* Construction on China side faces 2-3 month delay
* Myanmar looks to coal to meet acute power shortages
* New gas discoveries to be put to domestic use first
By Jason Szep
NAYPYITAW, Myanmar, June 12 A pipeline
connecting western Myanmar to China is ready to carry gas from
July, but it won't be fully operational for about three more
months due to construction delays in China, Myanmar's energy
The multibillion-dollar pipeline stretches 870 km (540
miles) from the Indian Ocean to the Chinese border and will
deliver oil and gas to energy thirsty western China and generate
much-needed revenue for Myanmar's new reformist government.
"The pipeline construction inside Myanmar is 100 percent
finished. But the China portion that is over 1,600 km (990
miles) long, they are not able to finish in time," Than Htay
said in an interview in the capital, Naypyitaw, estimating a
delay of two or three months.
Despite the delay, gas will begin flowing in the $2 billion
pipeline from July but it will be used domestically until
construction in China is completed, he told Reuters. "For
Myanmar's domestic utilisation, we can take (gas) starting from
July," he said.
A parallel $2.3 billion 770 km oil pipeline would be
completed in September, he added.
China National Petroleum Corp (CNPC), the country's top oil
and gas producer, owns the pipelines, which will channel natural
gas from the Shwe fields off the coast of Western Rakhine State
along with oil originating from the Middle East and Africa.
CNPC said last week it had completed construction of the gas
pipeline and 94 percent of the crude pipeline was finished. It
also said has completed six oil storage tanks on an island off
western Myanmar, with six more due to be finished soon. CNPC
could not provide further comment on Wednesday.
The pipelines are China's most strategically important
investment in Myanmar, a vital energy security asset that will
reduce Beijing's reliance on shipping through the narrow
choke-point of the Malacca Strait. Thousands of Chinese workers
were enlisted to build them. In some areas of Myanmar, the
pipelines have stoked anti-Chinese sentiment, raising security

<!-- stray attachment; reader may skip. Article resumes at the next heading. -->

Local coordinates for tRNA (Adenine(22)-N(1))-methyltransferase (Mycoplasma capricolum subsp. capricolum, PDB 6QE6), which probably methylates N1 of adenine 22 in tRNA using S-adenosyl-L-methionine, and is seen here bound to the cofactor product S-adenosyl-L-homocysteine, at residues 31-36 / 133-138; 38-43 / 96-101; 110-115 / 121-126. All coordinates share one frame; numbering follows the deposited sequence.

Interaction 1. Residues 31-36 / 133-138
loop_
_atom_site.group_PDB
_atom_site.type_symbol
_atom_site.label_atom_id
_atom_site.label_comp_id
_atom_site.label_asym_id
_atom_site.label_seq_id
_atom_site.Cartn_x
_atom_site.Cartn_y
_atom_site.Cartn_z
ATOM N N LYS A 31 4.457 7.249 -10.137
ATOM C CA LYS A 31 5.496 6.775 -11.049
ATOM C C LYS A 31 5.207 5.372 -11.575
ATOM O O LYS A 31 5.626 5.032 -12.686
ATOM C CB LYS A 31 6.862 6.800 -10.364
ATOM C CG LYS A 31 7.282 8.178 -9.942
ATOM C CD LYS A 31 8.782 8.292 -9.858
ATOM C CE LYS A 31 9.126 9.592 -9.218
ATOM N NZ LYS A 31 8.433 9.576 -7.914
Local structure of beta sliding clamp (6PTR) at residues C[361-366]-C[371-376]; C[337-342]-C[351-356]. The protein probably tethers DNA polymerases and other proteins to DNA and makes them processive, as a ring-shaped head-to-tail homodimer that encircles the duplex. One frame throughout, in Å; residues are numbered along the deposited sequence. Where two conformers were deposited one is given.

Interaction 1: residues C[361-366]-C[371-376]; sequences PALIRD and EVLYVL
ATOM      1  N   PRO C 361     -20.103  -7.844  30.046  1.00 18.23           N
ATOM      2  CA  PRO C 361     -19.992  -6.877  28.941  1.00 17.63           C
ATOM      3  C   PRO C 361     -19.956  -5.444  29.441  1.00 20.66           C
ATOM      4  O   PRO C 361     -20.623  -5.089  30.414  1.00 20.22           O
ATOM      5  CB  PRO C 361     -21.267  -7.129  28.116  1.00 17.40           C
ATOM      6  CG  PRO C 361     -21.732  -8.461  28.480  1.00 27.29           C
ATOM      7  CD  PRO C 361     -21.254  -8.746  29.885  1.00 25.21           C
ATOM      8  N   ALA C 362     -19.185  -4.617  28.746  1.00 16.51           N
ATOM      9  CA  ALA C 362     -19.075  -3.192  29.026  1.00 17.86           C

In May, ethnic minority guerrillas attacked a compound of
the state-owned Myanma Oil and Gas Enterprise near the pipelines
in northern Shan State not far from the Chinese border, killing
two people and wounding three, according to state media.
That incident added to debate over how well authorities can
secure the pipelines, which are capable of carrying 440,000
barrels of oil a day and 12 billion cubic metres of natural gas
a year to China's southern Yunnan province, one of its most
"The security will be strong," said Than Htay. "If
necessary, in some areas the armed forces will take charge. In
some areas, the police will take charge. In some areas, the
pipeline company security personnel will take charge."
DOMESTIC ENERGY SHORTAGES
The project was agreed with Myanmar's former military junta
as a way to generate much-needed foreign exchange while the
country was under Western economic sanctions. In March 2011, the
generals ceded power to a quasi-civilian government that has
embarked on a series of democratic reforms including an economic
transformation that is projected to vastly increase energy
Than Htay repeated that new energy discoveries would be used
to address acute domestic energy supply shortages in Myanmar, a
break from the past when the vast majority of Myanmar's energy
resources were exported to neighbouring Thailand and China.
At present, just a quarter of Myanmar's estimated 60 million
people have regular access to electricity.
Hydroelectric plants have proved unreliable due to seasonal
rain patterns and only 12 percent of power generated by Myanmar
comes from gas.
"Any new discovery we will use that for our domestic
utilisation first ... if we have excess hydrocarbon, it will be
considered value-added for selling to other buyers," Than Htay
"Power is very much crucial to our transformation process,"
he said, adding that gas sales contracts signed by the previous
government still need to honoured.
Than Htay said Myanmar's domestic requirements for natural
gas were 500 million cubic feet per day, but the current supply
available after exports was just over half of that, or 270
million cubic feet.
Myanmar would therefore consider following China and
Thailand in using coal power in addition to hydro power and gas,
"We need to turn to that option. we need to produce
electricity from coal, he said, adding that in terms of fuel,
Myanmar had "a huge gap between supply and demand."
Coal is cheaper than natural gas and other Southeast Asian
countries, including Thailand, Vietnam and Indonesia, have been
turning to the dirtier fuel for power generation despite its
higher levels of carbon emissions.
Myanmar is now using nearly 100,000 bpd of liquid fuels such
as diesel and motor oil, he also said. Its crude production from
both onshore and offshore was a fifth of that, or about 20,000
(Additional reporting by Aung Hla Tun; Editing by Martin Petty,
Tom Hogue and Ed Davies)